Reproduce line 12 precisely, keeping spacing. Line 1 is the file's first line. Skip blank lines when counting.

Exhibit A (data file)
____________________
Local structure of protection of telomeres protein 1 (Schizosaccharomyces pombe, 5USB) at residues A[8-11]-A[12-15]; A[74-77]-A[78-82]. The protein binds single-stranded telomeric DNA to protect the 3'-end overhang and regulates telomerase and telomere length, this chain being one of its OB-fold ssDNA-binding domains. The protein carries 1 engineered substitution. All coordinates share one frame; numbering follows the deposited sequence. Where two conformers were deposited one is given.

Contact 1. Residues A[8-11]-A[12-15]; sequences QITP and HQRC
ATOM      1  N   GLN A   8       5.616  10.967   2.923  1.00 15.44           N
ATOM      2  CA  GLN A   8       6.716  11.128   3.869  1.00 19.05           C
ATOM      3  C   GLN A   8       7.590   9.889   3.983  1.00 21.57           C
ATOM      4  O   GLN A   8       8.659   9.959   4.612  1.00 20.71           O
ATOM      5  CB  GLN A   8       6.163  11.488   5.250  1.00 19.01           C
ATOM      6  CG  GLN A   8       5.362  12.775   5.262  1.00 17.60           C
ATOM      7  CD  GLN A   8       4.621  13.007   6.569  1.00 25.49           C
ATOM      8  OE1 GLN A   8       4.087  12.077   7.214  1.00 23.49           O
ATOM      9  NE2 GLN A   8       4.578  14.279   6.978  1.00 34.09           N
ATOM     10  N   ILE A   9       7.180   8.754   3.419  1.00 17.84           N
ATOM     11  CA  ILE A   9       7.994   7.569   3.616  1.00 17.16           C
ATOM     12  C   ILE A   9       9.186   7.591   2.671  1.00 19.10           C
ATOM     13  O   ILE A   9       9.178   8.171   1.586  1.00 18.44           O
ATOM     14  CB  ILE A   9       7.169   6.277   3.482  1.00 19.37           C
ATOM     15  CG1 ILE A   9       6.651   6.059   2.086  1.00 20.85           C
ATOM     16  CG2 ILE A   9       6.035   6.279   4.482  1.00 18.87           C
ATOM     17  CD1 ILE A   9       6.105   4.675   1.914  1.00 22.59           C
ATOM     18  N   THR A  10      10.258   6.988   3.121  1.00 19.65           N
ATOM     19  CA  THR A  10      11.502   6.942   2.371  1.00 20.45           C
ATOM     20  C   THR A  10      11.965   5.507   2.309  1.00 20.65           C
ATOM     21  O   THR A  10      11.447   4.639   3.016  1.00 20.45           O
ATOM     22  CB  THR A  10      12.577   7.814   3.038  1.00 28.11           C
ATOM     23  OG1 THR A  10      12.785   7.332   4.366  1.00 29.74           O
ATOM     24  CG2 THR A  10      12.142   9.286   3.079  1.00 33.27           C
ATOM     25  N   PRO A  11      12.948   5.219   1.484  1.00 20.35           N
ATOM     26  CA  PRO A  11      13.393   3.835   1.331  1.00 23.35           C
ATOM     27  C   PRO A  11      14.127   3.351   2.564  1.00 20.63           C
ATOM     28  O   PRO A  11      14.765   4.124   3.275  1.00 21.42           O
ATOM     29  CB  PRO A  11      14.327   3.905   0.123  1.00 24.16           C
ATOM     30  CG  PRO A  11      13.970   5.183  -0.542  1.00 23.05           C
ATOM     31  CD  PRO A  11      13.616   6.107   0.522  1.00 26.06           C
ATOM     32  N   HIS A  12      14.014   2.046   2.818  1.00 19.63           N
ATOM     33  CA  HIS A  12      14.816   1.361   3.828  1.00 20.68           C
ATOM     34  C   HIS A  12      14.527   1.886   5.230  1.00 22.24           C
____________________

ATOM     10  N   ILE A   9       7.180   8.754   3.419  1.00 17.84           N